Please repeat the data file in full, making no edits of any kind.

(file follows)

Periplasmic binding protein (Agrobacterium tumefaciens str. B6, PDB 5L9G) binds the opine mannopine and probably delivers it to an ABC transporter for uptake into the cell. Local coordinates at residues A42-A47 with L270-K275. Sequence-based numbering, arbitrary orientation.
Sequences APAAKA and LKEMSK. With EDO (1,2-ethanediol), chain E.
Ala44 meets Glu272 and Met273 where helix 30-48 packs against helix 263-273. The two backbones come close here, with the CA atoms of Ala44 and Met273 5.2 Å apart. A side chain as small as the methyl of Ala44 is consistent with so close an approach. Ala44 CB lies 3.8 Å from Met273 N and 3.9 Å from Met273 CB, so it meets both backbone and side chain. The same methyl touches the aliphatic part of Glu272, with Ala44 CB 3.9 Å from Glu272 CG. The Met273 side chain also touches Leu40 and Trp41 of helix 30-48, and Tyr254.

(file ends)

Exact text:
Periplasmic binding protein (Agrobacterium tumefaciens str. B6, PDB 5L9G) binds the opine mannopine and probably delivers it to an ABC transporter for uptake into the cell. Local coordinates at residues A42-A47 with L270-K275. Sequence-based numbering, arbitrary orientation.
Sequences APAAKA and LKEMSK. With EDO (1,2-ethanediol), chain E.
Ala44 meets Glu272 and Met273 where helix 30-48 packs against helix 263-273. The two backbones come close here, with the CA atoms of Ala44 and Met273 5.2 Å apart. A side chain as small as the methyl of Ala44 is consistent with so close an approach. Ala44 CB lies 3.8 Å from Met273 N and 3.9 Å from Met273 CB, so it meets both backbone and side chain. The same methyl touches the aliphatic part of Glu272, with Ala44 CB 3.9 Å from Glu272 CG. The Met273 side chain also touches Leu40 and Trp41 of helix 30-48, and Tyr254.